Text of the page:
As the budget leaks begin to stream in, Treasurer Scott Morrison tries to convince us that the debt raised by the Liberal government is good debt – presumably unlike Labor’s bad debt, which the Liberal Party complained about bitterly when it was in opposition. He no doubt hopes to soften the blow of another whacking great deficit, and perhaps keep his (troubled) job for another year.
As we’ve now had a decade of deficits, pundits on the left and right have had ample time to hone their respective lines on who or what is to blame for the shortfall.
Treasurer Scott Morrison. Australia has now had a decade of federal deficits. Photo: Cameron Spencer
For many on the left, the standard response is that not enough tax is being collected, specifically from the rich and from multinational corporations. The story goes: if they would just pay their fair share, everything would be perfect. That the rich now pay the overwhelming majority of tax, a share which has in fact increased in recent decades, is strangely missing from this discussion.
Equally, however, some on the right target those considered bludging on welfare. The story goes: if only those people would take the jobs on offer, we would be able to cut spending and the budget would balance. Again, a rather salient point isn’t acknowledged; this time, that the budget deficit is more than three times the entire annual cost of Newstart.
In truth, the budget is unbalanced in Australia – as in many Western nations – because of the steady abdication of personal responsibility to the state. Over the past 50 years, average people have sought taxpayers’ support to fund the ordinary, predictable expenses of life; such as the cost of raising a family or retirement. Payments for education and healthcare also continue to increase at a rate that greatly outstrips wage growth.
Politicians may have pushed government as the solution to all problems, but voters have rewarded them for doing so at every opportunity.
This has been a mixed blessing for the left, despite its wholehearted embrace of big government. The most generous and expensive welfare payments remain those that are the least targeted.
Newstart recipients, many of whom struggle to make ends meet, see little or no prospect of real increases in their payments, while the age pension increases at 4 per cent a year – despite one in four pensioners having $1 million or more in net worth. The cost of childcare continues to grow at breakneck speed, yet childcare workers see only small wage gains.
Beyond this, welfare often contributes to social problems nearly as much as it helps solve them. A generous safety net is most effective when combined with a strong ethos of personal responsibility.
However, the budget deficit is less of a concern for the left, as clearly evidenced by the failure of voters to punish Labor for admitting it would increase the deficit at the last election. It is more damaging for the right, which stakes its reputation on economic management. It is particularly problematic, since the right once knew the importance of personal responsibility, and the links it had not only to fiscal stability but also to social cohesion.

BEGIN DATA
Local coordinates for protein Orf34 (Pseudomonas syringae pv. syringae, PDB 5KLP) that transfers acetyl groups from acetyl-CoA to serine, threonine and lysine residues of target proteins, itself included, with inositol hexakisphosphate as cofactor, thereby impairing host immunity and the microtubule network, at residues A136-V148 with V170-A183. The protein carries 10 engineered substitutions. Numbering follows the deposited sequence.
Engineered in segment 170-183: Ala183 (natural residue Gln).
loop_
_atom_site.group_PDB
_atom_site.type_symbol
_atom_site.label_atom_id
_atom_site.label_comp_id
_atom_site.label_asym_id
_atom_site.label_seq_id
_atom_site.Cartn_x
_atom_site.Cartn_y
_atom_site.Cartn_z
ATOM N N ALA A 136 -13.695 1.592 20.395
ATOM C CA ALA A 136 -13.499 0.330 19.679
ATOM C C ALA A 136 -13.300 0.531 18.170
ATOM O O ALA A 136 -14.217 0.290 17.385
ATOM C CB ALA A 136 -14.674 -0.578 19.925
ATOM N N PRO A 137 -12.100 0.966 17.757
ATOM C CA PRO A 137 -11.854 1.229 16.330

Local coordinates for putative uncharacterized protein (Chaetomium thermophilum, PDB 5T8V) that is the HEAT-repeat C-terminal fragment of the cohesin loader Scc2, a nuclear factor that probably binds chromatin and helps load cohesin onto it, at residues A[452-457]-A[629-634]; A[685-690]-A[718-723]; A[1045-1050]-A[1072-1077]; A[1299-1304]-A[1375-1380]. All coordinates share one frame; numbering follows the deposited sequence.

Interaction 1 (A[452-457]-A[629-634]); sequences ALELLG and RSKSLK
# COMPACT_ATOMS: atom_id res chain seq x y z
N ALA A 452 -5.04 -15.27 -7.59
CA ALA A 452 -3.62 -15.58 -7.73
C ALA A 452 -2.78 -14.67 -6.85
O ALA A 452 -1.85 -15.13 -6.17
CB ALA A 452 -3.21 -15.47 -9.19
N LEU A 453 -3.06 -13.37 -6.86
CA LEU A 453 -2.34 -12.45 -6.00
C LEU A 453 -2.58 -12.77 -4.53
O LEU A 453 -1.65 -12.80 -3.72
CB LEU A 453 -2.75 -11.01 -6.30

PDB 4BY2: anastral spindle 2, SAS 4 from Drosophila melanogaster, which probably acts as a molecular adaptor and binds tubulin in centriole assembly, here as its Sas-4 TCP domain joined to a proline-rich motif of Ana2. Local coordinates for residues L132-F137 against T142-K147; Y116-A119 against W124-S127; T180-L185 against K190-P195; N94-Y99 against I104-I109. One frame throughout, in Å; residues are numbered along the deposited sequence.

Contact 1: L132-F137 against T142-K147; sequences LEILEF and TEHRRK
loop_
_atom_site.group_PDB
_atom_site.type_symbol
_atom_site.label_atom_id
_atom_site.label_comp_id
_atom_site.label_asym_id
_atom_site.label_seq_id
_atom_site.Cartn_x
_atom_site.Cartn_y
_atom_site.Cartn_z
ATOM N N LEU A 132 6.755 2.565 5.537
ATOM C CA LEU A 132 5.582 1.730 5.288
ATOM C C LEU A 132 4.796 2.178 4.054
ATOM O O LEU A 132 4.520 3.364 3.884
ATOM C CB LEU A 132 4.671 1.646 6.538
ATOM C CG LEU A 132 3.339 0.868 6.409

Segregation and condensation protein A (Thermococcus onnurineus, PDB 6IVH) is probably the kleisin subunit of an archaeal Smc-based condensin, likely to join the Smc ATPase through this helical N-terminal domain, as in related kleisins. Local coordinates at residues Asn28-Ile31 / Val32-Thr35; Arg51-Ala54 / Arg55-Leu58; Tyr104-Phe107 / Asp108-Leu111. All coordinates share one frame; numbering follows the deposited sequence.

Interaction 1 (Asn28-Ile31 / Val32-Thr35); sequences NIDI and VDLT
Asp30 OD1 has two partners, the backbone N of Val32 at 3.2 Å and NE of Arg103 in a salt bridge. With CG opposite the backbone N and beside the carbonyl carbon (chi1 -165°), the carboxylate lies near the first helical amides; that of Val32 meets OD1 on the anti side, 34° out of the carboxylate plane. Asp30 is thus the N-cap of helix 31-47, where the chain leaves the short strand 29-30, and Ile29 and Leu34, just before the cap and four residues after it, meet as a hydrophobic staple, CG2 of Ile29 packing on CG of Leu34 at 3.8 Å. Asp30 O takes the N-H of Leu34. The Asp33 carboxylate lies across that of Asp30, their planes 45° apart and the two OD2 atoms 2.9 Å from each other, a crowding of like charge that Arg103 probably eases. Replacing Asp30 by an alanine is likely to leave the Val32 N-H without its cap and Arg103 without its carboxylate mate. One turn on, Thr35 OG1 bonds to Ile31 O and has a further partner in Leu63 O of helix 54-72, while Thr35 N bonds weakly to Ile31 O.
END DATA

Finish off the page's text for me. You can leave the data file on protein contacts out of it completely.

Yes, the right wants personal responsibility for some; largely immigrants and the unemployed. But a number now talk about the need for government to support industry and Australian jobs, plus the recently rediscovered right to a taxpayer-supported retirement, “earned” by paying taxes and working – an idea that was last seriously supported by Gough Whitlam.
It is hard to take welfare reform seriously when, despite changes to the age pension in recent years and significant increases in wealth as a result of booming house prices, millions will continue to receive the age pension for years to come.
The cost of childcare continues to grow at breakneck speed, yet childcare workers see only small wage gains.
Without changing attitudes towards government, budget deficits will remain the norm. Periodic surges in revenue will close the gap, but recent experience suggests these temporary windfalls will simply result in more permanent spending.
While the budget process itself is quite complicated, the equations at the heart of the budget are simple. Generous payments that are available to large numbers of people cost a great deal of money, but cuts to those payments are not tolerated.
The only taxes that consistently raise a great deal of money are those that touch a lot of people, but increasing those taxes are least supported by voters. In the end, neither side has a budget story that checks out because spending on the many cannot be paid for by taxes on the few.
Simon Cowan is research manager at the Centre for Independent Studies. email@example.com